Mike Presdee tells Alison Utley how an Australian state government tried to suppress his research
Academic freedom has always been under threat from some predator or other, but as universities scramble to win profitable research contracts, they may be inflicting irreversible damage on their most precious asset.
So says criminologist Mike Presdee, reader in Sunderland University's school of social and international studies. Dr Presdee has his own story to tell of how a government that paid for his research then tried to suppress it. Earlier this month he delivered an academic paper on his experience to an Australian conference of criminologists.
Presdee fears criminology is losing its critical edge and criminologists are moving towards doing uncontentious research. "Academics are witnessing a shift in emphasis from their role as critic and conscience of society to that of service provider where the state has become a client,'' he says.
"The amount of contract research academics are doing is increasing. Contract research legally binds academics to provide information to clients or stakeholders. As such it is capable of restricting academic freedom. If academic criminological research shies away from critiquing the role of the state for fear of losing future government contracts; if it becomes little more than information gathering, used to formulate government policy, then we academics are at risk of becoming co-conspirators in the policing of knowledge."
Two years ago Presdee and his colleague Reece Walters from the Victoria University of Wellington were subject to an attempt by the South Australian attorney general's department to suppress their work. When the state crown solicitor's office got wind of two papers they had written for the 1996 Australian and New Zealand Society of Criminology conference it claimed the authors were in potential breach of a confidentiality clause in their contract. Presdee and Walters dispute this.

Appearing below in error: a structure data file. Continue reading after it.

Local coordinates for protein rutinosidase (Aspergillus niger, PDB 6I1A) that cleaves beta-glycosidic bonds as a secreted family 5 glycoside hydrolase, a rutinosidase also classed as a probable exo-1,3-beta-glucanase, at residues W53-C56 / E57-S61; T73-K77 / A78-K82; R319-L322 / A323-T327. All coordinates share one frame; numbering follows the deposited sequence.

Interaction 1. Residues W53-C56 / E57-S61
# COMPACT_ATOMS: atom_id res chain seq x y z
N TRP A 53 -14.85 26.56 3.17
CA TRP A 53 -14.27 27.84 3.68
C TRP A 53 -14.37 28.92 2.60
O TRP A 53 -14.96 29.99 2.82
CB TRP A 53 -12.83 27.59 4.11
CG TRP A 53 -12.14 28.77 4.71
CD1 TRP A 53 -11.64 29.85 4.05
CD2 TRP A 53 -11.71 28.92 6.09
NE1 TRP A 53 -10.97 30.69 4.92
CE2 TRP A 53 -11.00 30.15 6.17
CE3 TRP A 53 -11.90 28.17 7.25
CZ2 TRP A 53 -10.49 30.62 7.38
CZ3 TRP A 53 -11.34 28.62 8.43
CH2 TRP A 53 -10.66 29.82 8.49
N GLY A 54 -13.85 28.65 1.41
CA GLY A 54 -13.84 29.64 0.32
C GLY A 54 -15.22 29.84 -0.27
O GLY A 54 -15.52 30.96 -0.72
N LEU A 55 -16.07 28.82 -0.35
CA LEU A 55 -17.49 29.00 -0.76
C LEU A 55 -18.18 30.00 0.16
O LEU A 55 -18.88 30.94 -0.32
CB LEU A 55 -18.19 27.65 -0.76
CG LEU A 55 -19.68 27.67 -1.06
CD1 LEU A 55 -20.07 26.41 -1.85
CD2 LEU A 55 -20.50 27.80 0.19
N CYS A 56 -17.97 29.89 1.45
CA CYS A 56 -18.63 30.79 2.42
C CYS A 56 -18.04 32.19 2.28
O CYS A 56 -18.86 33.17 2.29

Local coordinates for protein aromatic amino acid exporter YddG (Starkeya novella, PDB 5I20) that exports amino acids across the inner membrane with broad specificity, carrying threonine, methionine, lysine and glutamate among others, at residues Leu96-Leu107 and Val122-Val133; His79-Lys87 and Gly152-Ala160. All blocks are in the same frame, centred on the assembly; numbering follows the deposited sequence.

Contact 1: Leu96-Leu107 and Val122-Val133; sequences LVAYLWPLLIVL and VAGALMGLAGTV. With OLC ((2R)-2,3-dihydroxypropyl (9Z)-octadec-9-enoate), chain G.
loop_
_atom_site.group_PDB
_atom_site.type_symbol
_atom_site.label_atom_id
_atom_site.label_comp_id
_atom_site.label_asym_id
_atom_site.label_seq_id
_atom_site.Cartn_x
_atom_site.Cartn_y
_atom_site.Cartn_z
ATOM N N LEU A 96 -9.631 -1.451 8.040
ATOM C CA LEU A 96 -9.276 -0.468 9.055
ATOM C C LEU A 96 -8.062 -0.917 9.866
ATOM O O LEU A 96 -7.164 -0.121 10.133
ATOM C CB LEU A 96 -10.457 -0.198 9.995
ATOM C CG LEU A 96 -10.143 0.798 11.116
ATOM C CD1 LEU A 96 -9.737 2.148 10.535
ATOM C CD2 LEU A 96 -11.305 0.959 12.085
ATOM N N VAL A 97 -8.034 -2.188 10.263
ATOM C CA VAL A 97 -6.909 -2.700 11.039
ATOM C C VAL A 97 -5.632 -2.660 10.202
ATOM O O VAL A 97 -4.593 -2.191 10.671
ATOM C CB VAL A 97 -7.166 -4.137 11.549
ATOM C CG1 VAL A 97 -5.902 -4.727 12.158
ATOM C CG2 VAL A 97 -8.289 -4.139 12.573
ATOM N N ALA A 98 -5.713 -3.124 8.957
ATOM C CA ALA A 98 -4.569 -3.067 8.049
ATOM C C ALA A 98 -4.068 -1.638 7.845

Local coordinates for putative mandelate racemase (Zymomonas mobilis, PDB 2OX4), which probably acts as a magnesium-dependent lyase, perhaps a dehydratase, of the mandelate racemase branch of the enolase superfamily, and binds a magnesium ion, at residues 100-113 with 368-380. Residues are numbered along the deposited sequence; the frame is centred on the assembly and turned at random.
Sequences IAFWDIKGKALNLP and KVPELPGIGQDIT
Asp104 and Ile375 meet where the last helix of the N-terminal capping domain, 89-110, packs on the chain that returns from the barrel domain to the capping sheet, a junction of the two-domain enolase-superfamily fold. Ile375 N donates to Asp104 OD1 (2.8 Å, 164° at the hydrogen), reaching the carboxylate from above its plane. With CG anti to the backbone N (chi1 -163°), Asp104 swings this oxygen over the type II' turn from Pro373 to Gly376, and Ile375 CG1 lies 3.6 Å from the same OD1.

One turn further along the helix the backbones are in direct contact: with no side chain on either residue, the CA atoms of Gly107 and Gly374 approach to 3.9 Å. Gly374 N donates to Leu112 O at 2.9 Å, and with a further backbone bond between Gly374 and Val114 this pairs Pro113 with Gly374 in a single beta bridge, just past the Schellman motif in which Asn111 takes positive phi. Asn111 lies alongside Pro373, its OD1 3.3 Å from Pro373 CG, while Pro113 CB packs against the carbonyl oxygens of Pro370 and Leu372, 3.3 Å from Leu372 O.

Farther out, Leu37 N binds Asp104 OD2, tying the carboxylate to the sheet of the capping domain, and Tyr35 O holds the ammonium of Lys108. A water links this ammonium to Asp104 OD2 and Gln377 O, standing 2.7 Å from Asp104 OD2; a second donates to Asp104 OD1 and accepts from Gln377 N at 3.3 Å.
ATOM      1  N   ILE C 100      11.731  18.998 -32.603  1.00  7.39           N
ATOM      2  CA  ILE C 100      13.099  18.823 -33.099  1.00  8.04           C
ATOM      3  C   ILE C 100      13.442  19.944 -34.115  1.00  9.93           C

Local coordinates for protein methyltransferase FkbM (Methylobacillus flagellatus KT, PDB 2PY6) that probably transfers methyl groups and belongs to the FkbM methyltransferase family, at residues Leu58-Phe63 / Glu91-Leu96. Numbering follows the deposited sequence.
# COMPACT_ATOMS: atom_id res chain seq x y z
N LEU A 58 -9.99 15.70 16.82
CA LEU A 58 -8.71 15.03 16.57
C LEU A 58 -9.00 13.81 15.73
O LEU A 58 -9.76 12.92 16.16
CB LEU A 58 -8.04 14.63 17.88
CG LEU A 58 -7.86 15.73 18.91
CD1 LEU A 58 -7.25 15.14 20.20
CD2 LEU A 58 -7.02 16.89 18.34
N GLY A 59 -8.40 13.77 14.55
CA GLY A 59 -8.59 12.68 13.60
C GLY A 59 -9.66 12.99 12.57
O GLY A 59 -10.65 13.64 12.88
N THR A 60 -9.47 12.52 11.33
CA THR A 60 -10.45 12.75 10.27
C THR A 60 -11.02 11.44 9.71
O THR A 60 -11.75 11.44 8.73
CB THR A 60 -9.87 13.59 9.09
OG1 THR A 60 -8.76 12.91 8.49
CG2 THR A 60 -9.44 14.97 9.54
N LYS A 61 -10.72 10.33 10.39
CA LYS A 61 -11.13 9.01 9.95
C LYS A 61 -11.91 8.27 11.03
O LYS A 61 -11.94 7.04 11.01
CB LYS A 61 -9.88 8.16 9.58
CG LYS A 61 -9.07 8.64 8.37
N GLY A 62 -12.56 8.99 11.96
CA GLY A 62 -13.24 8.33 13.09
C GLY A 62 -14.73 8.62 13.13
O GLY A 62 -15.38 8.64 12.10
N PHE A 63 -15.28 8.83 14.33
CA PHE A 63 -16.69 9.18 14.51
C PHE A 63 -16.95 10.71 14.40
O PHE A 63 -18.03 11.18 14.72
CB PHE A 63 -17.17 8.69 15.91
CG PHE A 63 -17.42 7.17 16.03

The papers were based on government-funded research done by Presdee when he was an academic at La Trobe University in Melbourne. In 1993 La Trobe was asked by the South Australian attorney general's department to review a $10 million community-based crime-prevention strategy.
Presdee's research related how the strategy was created, developed and implemented. It detailed policy development, the organisational tensions and the impact of politics on government policy. His report concluded that unless tensions were addressed, "efforts at making crime prevention an effective and integral part of the criminal justice system will not succeed".
The government rubbished the report, claiming it was "unedifying jargon". Presdee maintains it was a simple case of the research not confirming the political agenda.
But it was when he sought to publicise his findings at the 1996 criminology conference that things started getting difficult. Legal action was threatened against both the Victoria University of Wellington as hosts of the conference and the Society of Criminology. The government demanded that the papers be withdrawn. And when the conference convenors resisted the gagging demands, the attorney general's department put pressure on the vice-chancellor of the Victoria University of Wellington to intervene.
In the end, the conference went ahead and the papers were presented, but the experience was a salutary one. "The trouble is that the notion of partnership rather than antagonism is writ large into the university agenda here today," says Presdee. "And consensus is always based on compromise and that does not sit well with academic research. You cannot compromise conclusions. There is a conflict there that is set to get more pronounced."